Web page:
Janesville74.3°

Beauty in the sky

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Frank Schultz
June 30, 2012

Did you see those amazing clouds that rolled through southern Wisconsin on Friday morning? People at the Gazette building went outside and gazed at them for a bit longer than the boss, perhaps, would have liked. But they were worth it.

If you didn’t see them, go Google up some images of “mammatus clouds.” They’re fascinating, fanciful, gorgeous shapes that often trail the loud, wet parts of thunderstorms. I can recall seeing them only three times in my 56 years. So anyway, go look at some photos. Then come back. I’ll wait ….

… See what I mean? I’m no meteorologist, (But at least I can pronounce it, unlike the folks on television, who pronounce it “meat-er-ologist,” as if their specialty was cuts of beef. But that’s fodder for a different blog.) but I did take Meteorology 101 at UW Madison years ago, and I’m pretty sure those were mammatus clouds, or mammatus clouds that were in the process of breaking up.

One 60-something co-worker said she had never seen anything like it. “They’re beautiful,” she said.

The name of this cloud formation is fun to play around with. “Mamatus” comes from the Latin “mamma,” meaning "udder" or "breast,” and indeed, these clouds often are reminiscent of breasts, as in the word “mammary.”

I found some word-origin information that says variations of “mamma,” are almost universal among Indo-European languages. Indo-European is a family of related languages and includes most of the European languages (not Finnish or Basque or Hungarian). Linguists tell us the Indo-European languages originated in the Indian subcontinent and also produced Sanskrit. Strange as it might seem, English, Spanish and German are relatives of Hindi, Punjabi, Bengali and Urdu.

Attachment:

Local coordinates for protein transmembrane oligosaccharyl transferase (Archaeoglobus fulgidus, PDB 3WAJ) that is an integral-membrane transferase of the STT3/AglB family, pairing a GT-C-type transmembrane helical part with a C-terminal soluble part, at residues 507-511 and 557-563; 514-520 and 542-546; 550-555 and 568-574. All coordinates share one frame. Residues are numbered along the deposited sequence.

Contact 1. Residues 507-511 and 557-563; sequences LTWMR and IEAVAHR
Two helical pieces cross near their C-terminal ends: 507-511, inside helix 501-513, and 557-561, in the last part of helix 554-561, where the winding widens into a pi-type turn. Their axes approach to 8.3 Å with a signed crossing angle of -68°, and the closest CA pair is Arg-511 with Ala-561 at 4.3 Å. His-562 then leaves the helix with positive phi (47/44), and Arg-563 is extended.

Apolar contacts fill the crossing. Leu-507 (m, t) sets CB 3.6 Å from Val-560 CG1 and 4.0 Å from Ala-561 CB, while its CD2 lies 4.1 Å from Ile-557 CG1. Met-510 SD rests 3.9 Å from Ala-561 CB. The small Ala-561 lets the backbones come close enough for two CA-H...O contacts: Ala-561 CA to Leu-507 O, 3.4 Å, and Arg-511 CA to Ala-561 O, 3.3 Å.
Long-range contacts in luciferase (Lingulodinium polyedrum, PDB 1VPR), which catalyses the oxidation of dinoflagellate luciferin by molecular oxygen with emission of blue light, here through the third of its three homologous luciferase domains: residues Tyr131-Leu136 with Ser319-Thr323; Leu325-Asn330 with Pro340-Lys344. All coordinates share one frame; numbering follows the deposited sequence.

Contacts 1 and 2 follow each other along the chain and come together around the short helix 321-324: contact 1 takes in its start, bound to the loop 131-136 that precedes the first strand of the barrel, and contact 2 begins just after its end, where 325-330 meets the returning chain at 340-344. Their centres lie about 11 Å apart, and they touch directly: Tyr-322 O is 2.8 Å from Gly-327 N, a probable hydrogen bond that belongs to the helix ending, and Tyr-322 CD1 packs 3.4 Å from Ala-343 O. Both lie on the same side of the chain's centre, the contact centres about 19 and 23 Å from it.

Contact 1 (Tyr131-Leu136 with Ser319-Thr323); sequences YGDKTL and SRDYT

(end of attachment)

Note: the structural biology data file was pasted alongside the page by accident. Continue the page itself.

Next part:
“Mamma” is “Probably a natural sound in baby-talk, perhaps imitative of sound made while sucking” according to “Online Etymology Dictionary.” I had the same thought. If you’ve had children, you may have seen these syllables forming on your children’s lips before or after a feed. I can remember one of my kids with an look on her/his face of sheer pleasure as he/she drifted off to sleep, milk still coating his/her lips. (Trying not to embarrass my boy and girl, now young adults, and I can’t remember which one it was, anyway.)

The following tidbit is from a scientific paper. I throw it in here because I like to imagine the authors struggling with their need to be objective and their obvious delight in these formations:

“Mammatus clouds are an intriguing enigma of atmospheric fluid dynamics and cloud physics. Most commonly observed on the underside of cumulonimbus anvils, mammatus also occur on the underside of cirrus, cirrocumulus, altocumulus, altostratus, and stratocumulus, as well as in contrails from jet aircraft and pyrocumulus ash clouds from volcanic eruptions. Despite their aesthetic appearance, mammatus have been the subject of few quantitative research studies.”

Hmm. Perhaps that’s because they are more properly the field of study for poets and not meteorologists.

“I’ve looked at clouds from both sides now,” the old song says. For me, “mammatus” is associated with pleasures. My pleasure would have been greatly enhanced on Friday, however, if those clouds had yielded some precious drops of water. Right now, I would trade the pleasures of mamatus formations for the chance to stand under plain, blue-gray clouds that were drenching the earth.



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